# Recursive tree

In graph theory, a recursive tree (i.e., unordered tree) is a labeled, rooted tree. A size-n recursive tree's vertices are labeled by distinct positive integers 1, 2, …, n, where the labels are strictly increasing starting at the root labeled 1. Recursive trees are non-planar, which means that the children of a particular vertex are not ordered; for example, the following two size-3 recursive trees are equivalent: 3/1\2 = 2/1\3.

Recursive trees also appear in literature under the name Increasing Cayley trees.

## Properties

The number of size-n recursive trees is given by

$T_{n}=(n-1)!.\,$ Hence the exponential generating function T(z) of the sequence Tn is given by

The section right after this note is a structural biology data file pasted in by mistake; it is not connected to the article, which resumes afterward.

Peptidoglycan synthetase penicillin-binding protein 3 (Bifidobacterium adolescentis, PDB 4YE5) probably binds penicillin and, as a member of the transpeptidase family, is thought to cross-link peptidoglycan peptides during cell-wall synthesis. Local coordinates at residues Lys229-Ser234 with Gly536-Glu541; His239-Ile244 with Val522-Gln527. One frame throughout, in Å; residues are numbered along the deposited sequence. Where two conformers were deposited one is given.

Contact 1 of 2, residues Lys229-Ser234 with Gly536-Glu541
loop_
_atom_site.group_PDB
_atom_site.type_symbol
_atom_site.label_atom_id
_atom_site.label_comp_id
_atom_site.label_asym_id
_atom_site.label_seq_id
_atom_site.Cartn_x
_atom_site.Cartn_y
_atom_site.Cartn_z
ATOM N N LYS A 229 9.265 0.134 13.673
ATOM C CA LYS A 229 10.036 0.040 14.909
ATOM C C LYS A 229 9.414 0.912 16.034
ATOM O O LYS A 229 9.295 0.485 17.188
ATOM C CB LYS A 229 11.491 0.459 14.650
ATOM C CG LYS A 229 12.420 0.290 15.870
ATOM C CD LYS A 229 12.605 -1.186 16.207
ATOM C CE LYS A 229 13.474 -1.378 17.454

$T(z)=\sum _{n\geq 1}T_{n}{\frac {z^{n}}{n!}}=\log \left({\frac {1}{1-z}}\right).$ Combinatorically a recursive tree can be interpreted as a root followed by an unordered sequence of recursive trees. Let F denote the family of recursive trees.

$F=\circ +{\frac {1}{1!}}\cdot \circ \times F+{\frac {1}{2!}}\cdot \circ \times F*F+{\frac {1}{3!}}\cdot \circ \times F*F*F*\cdots =\circ \times \exp(F),$ where $\circ$ denotes the node labeled by 1, × the Cartesian product and $*$ the partition product for labeled objects.

By translation of the formal description one obtains the differential equation for T(z)

$T'(z)=\exp(T(z)),$ with T(0) = 0.

## Bijections

There are bijective correspondences between recursive trees of size n and permutations of size n − 1.

## Applications

Recursive trees can be generated using a simple stochastic process. Such random recursive trees are used as simple models for epidemics.